Last month I went to Uganda for two weeks, then flew back to Texas. On the way there, Uganda health inspectors checked us thoroughly. On the way home… the U.S. didn’t do a thing.
I kid you not. I looked at my dad who made the journey with me and said, “Seriously?”
The contrast was ridiculous. When we arrived in Uganda, health inspectors greeted us wearing masks and rubber gloves. After filling out a one-page questionnaire, they sprayed our hands with an antibacterial, then they took our temperature. I asked about the precautionary measures, “Isn’t the Ebola virus on the other side of the continent?”
“Yes. And we don’t want it on this side.” They replied with a smile.
After two weeks in Africa, we boarded our plane to Istanbul, our only stop before Texas. My dad and I both speculated, “I’m sure we’re going to be heavily screened in Istanbul, and even more so in Texas.”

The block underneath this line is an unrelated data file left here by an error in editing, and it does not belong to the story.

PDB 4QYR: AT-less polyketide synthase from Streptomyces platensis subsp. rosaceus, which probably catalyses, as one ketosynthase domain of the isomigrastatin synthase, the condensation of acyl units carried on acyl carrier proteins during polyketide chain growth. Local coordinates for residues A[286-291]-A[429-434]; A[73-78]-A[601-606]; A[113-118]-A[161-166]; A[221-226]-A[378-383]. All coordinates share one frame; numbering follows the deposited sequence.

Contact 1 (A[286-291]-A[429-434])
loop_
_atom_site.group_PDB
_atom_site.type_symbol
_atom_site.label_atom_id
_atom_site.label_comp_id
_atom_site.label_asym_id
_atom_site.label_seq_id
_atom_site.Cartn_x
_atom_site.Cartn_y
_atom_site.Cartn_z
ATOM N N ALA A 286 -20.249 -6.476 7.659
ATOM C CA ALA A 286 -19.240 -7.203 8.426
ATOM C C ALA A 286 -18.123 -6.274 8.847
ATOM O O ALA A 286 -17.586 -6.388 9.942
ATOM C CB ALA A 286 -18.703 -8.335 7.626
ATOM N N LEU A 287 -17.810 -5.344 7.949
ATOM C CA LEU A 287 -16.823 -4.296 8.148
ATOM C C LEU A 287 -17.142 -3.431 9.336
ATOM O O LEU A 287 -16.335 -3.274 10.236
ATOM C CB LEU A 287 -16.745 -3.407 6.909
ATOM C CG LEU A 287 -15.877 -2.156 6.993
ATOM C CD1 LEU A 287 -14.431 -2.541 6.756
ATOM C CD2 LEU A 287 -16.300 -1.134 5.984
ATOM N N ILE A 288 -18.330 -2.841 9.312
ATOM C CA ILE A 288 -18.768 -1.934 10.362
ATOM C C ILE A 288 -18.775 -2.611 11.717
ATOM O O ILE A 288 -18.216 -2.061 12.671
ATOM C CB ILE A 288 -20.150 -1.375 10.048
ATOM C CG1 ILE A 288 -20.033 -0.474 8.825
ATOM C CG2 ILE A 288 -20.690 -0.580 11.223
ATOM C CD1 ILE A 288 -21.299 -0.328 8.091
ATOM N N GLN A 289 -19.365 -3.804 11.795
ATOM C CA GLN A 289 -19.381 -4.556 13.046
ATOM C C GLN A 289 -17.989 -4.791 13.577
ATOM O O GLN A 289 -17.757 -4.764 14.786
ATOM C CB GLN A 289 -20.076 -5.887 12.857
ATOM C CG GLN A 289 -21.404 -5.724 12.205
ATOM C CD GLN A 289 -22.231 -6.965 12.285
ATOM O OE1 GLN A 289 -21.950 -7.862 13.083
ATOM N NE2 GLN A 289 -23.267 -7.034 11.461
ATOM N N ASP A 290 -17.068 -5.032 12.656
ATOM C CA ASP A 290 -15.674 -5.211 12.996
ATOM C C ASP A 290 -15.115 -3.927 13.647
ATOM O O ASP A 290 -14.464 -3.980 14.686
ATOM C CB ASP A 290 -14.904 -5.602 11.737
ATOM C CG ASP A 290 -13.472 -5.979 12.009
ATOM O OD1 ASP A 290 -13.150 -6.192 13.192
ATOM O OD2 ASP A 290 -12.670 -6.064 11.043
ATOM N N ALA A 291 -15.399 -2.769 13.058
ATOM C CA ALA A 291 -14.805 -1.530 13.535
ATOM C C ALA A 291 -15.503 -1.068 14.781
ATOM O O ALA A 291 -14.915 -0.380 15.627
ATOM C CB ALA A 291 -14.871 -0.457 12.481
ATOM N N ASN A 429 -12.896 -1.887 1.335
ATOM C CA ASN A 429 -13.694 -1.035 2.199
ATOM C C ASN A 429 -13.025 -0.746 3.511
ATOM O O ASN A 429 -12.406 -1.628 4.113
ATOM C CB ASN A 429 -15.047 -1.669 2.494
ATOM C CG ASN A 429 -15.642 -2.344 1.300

We landed in Istanbul.
We shrugged our shoulders. “I’m guessing the big screening will happen in Texas.”
Twelve hours later we stepped off the plane unto American soil. Never been so happy to see an American flag. They led us through the normal customs checks. Not a single question about our health. No health inspectors, no questionnaires… nothing!
I turned to my dad and said, “I guess it won’t be long before Ebola is in the U.S.”
That was Thursday, September 25th.
I’ve never been one to say, “I told you so… but…”